A topic prompted by a discussion with fellow Fulham F.C. blogger Rich who writes the very excellent Craven Cottage Newsround. I was surprised at some of the names that popped up when I started to investigate this and, whilst a lifetime non-smoker myself, feel the players that made my eventual list would make a pretty decent five-a-side team.
1. Socrates - Brazil's bearded midfielder and one time captain made a fairly big impression on me as a teenager watching the '82 World Cup. An elegant midfielder, who had great vision and was genuinely two-footed, he didn't make his international debut until he was 25 but still managed 60 caps and 22 goals for his country. He has a doctorate in medicine and worked on a masters thesis that proposed football be reduced to nine-a-side in a bid to increase skill levels. He also managed to turn out for Northern Counties League side Garforth Town at 50 back in 2004. This quote from the BBC seems to sum him up fairly well "The chain-smoking former Brazil captain, a member of the Workers' Party and founder member of the movement Corinthians Democracy, became a leading figure in the push for political reforms in his home nation and is widely regarded as one of the most influential civilians to challenge, and ultimately end, the country's dictatorship".
2. Zinedine Zidane - Undoubtedly one of the greatest footballers of the last ten years, as with so many greatly talented footballers "Zizou" was a bit of an enigma. I took a while to really appreciate how good he was, with my glimpses limited pretty much to World Cups and occasional European games. My admiration for him rose somewhat when he was shown briefly vomiting prior to dispatching a penalty against England in the Euro 2004 group match. In 2002 he was selected to front a campaign against smoking, which probably went some way to explaining the outrage caused when a press photographer captured him having a crafty fag before the 2006 World Cup semi-final against Portugal.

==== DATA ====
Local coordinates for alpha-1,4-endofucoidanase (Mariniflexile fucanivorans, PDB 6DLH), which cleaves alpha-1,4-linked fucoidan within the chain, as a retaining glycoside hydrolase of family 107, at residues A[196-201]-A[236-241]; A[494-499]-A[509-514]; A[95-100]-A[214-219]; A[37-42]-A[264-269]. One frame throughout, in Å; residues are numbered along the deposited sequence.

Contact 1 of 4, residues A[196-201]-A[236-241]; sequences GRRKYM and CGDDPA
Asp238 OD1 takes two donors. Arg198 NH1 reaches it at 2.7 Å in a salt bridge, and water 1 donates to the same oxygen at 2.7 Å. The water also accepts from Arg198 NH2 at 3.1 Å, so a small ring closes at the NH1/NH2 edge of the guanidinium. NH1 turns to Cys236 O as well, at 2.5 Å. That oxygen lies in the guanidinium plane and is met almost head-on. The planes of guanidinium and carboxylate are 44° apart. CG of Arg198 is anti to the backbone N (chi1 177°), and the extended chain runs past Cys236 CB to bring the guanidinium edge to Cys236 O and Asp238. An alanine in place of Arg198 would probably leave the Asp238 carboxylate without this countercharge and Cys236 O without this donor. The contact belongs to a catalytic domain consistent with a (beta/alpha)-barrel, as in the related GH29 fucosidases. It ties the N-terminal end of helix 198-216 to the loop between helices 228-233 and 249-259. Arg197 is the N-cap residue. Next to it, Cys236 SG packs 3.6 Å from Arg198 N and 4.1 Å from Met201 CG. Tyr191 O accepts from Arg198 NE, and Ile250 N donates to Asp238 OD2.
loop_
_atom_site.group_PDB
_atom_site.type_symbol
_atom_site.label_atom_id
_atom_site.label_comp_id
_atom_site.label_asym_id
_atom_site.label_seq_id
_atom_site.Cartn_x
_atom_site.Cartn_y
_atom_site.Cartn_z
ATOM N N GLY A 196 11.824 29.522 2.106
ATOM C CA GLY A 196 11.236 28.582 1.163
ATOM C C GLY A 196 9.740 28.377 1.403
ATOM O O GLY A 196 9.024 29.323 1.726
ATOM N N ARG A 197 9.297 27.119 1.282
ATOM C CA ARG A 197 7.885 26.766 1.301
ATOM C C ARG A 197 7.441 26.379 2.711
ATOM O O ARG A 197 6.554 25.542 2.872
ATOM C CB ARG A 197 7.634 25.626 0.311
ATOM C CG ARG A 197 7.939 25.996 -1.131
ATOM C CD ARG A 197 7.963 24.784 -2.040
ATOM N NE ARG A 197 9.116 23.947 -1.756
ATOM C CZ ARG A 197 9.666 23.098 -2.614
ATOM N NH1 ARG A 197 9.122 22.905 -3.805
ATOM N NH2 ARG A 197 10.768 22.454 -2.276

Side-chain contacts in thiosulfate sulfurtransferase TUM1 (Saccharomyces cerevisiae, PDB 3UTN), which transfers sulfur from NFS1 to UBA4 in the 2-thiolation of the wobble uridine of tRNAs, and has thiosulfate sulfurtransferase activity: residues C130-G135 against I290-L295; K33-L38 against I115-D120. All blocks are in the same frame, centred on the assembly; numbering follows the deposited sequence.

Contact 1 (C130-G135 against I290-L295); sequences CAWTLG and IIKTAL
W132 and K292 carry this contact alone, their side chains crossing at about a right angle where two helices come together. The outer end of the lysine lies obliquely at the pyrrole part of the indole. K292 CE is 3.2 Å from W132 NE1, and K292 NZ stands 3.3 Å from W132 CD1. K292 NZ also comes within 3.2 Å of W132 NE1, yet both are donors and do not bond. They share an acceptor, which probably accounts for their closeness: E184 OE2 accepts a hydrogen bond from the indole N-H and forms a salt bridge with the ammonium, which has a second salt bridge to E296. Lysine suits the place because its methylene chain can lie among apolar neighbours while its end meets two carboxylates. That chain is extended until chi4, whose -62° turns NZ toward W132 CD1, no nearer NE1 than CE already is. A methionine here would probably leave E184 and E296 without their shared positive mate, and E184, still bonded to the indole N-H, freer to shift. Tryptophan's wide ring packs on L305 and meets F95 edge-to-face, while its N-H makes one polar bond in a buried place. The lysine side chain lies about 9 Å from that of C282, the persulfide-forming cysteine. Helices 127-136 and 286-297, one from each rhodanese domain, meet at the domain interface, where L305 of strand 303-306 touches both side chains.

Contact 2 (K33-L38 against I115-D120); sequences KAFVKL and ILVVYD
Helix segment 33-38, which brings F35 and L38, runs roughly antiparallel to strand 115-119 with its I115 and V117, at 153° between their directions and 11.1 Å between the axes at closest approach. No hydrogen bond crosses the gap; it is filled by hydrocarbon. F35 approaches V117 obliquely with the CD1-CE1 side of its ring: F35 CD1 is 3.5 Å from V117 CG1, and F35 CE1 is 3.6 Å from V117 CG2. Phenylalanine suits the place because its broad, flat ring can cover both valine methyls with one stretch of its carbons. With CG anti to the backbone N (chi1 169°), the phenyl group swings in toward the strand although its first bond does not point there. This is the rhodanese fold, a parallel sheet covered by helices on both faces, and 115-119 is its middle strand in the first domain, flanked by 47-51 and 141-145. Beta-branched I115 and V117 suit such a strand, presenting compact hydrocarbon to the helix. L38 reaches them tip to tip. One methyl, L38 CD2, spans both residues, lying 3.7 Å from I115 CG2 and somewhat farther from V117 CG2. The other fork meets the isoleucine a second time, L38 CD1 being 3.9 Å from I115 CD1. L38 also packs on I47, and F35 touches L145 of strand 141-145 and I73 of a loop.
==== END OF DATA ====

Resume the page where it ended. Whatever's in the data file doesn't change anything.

3. Dino Zoff - One of the all time great goalkeeper's smoking didn't seem to affect the length of his career. Dino played at four World Cups and was 40 when he captained the Italian side that won the competition in 1982. Our own David James recently outed himself as a smoker and is currently staking a fairly good claim to be England's number one 'keeper at a very similar age.
4. Osvaldo Ardiles - When Ossie and Ricky Villa arrived at Tottenham following their countries triumph at the '78 World Cup they caused a huge stir. At the time there were very few foreign players in the English league and it was very exciting to see two World Cup winners turning out regularly. Glenn Hoddle, then England manager, defended Paul Gasgoigne (who was also famously unmasked as smoker just prior to the World Cup in 1998) saying "Paul's been smoking since he was in Rome with Lazio, six or seven years. If I tried to stop him for three weeks now, it might have an adverse effect. Ossie Ardiles was on 40-a-day when he won the World Cup with Argentina. It didn't bother Ossie and it doesn't bother me".
5. Sylvain Legwinski - Well I couldn't compile a Top 5 without including a Fulham player. Legwinski arrived during the Tigana era that was synonymous with fitness, good eating and professional athletes. Tigana had managed Legwinski at AS Monaco previously so clearly had no concerns about his habit. Leggy was something of a cult hero amongst Fulham supporters. His passion and work rate made him one of the hardest working players in the side and helped enable the flair players in the side to work their magic. He eventually fell out of favour with subsequent manager Chris Coleman, and there were suggestions that his smoking was at the root of this, however Sylvain eventually moved on to Ipswich Town where he won the Supporter's and Manager's Player of the Year Award for the 2006/07 and became the only Ipswich player to have scored in all the games against East Anglian opposition (Norwich City, Colchester United and Southend United) during one season.